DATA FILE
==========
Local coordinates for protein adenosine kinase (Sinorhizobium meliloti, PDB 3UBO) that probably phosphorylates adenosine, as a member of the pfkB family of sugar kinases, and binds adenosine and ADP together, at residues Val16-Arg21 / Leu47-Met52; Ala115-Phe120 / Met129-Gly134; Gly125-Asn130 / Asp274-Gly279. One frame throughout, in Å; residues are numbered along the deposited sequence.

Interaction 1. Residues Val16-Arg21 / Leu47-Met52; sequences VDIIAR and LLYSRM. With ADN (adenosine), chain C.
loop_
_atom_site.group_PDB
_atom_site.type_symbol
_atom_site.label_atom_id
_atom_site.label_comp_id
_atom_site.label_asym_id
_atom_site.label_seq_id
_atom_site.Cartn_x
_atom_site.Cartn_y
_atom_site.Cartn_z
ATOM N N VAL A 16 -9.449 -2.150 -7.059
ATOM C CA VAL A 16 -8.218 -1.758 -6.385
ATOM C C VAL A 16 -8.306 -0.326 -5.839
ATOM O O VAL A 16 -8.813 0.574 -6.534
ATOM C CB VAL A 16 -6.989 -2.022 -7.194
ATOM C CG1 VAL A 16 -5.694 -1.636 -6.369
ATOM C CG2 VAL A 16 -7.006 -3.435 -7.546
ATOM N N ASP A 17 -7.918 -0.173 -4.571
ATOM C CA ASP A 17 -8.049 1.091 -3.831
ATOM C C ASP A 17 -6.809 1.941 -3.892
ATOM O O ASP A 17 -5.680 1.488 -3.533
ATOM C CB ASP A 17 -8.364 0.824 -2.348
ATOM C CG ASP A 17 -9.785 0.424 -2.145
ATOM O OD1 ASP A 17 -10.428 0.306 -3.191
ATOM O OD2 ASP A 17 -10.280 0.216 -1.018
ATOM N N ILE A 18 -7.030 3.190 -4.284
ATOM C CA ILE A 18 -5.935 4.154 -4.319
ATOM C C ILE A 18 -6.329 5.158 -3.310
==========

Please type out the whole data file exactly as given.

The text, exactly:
Local coordinates for protein adenosine kinase (Sinorhizobium meliloti, PDB 3UBO) that probably phosphorylates adenosine, as a member of the pfkB family of sugar kinases, and binds adenosine and ADP together, at residues Val16-Arg21 / Leu47-Met52; Ala115-Phe120 / Met129-Gly134; Gly125-Asn130 / Asp274-Gly279. One frame throughout, in Å; residues are numbered along the deposited sequence.

Interaction 1. Residues Val16-Arg21 / Leu47-Met52; sequences VDIIAR and LLYSRM. With ADN (adenosine), chain C.
loop_
_atom_site.group_PDB
_atom_site.type_symbol
_atom_site.label_atom_id
_atom_site.label_comp_id
_atom_site.label_asym_id
_atom_site.label_seq_id
_atom_site.Cartn_x
_atom_site.Cartn_y
_atom_site.Cartn_z
ATOM N N VAL A 16 -9.449 -2.150 -7.059
ATOM C CA VAL A 16 -8.218 -1.758 -6.385
ATOM C C VAL A 16 -8.306 -0.326 -5.839
ATOM O O VAL A 16 -8.813 0.574 -6.534
ATOM C CB VAL A 16 -6.989 -2.022 -7.194
ATOM C CG1 VAL A 16 -5.694 -1.636 -6.369
ATOM C CG2 VAL A 16 -7.006 -3.435 -7.546
ATOM N N ASP A 17 -7.918 -0.173 -4.571
ATOM C CA ASP A 17 -8.049 1.091 -3.831
ATOM C C ASP A 17 -6.809 1.941 -3.892
ATOM O O ASP A 17 -5.680 1.488 -3.533
ATOM C CB ASP A 17 -8.364 0.824 -2.348
ATOM C CG ASP A 17 -9.785 0.424 -2.145
ATOM O OD1 ASP A 17 -10.428 0.306 -3.191
ATOM O OD2 ASP A 17 -10.280 0.216 -1.018
ATOM N N ILE A 18 -7.030 3.190 -4.284
ATOM C CA ILE A 18 -5.935 4.154 -4.319
ATOM C C ILE A 18 -6.329 5.158 -3.310